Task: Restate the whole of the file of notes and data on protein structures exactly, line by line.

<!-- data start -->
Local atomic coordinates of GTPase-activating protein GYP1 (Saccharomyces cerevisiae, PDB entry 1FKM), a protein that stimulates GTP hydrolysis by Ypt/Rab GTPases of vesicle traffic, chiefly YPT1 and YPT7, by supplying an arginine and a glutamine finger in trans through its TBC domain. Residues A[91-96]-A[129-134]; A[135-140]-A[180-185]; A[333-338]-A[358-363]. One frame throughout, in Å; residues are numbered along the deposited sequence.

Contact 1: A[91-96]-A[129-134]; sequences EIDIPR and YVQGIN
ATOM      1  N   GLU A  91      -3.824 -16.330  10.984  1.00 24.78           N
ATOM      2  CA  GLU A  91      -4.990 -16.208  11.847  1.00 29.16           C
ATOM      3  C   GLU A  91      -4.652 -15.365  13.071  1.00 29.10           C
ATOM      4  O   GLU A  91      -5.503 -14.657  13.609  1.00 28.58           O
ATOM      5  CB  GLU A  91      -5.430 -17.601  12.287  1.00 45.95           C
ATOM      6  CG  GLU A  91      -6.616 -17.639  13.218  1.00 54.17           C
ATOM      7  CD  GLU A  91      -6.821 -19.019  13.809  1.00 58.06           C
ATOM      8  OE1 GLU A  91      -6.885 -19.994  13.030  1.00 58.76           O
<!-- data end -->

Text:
Local atomic coordinates of GTPase-activating protein GYP1 (Saccharomyces cerevisiae, PDB entry 1FKM), a protein that stimulates GTP hydrolysis by Ypt/Rab GTPases of vesicle traffic, chiefly YPT1 and YPT7, by supplying an arginine and a glutamine finger in trans through its TBC domain. Residues A[91-96]-A[129-134]; A[135-140]-A[180-185]; A[333-338]-A[358-363]. One frame throughout, in Å; residues are numbered along the deposited sequence.

Contact 1: A[91-96]-A[129-134]; sequences EIDIPR and YVQGIN
ATOM      1  N   GLU A  91      -3.824 -16.330  10.984  1.00 24.78           N
ATOM      2  CA  GLU A  91      -4.990 -16.208  11.847  1.00 29.16           C
ATOM      3  C   GLU A  91      -4.652 -15.365  13.071  1.00 29.10           C
ATOM      4  O   GLU A  91      -5.503 -14.657  13.609  1.00 28.58           O
ATOM      5  CB  GLU A  91      -5.430 -17.601  12.287  1.00 45.95           C
ATOM      6  CG  GLU A  91      -6.616 -17.639  13.218  1.00 54.17           C
ATOM      7  CD  GLU A  91      -6.821 -19.019  13.809  1.00 58.06           C
ATOM      8  OE1 GLU A  91      -6.885 -19.994  13.030  1.00 58.76           O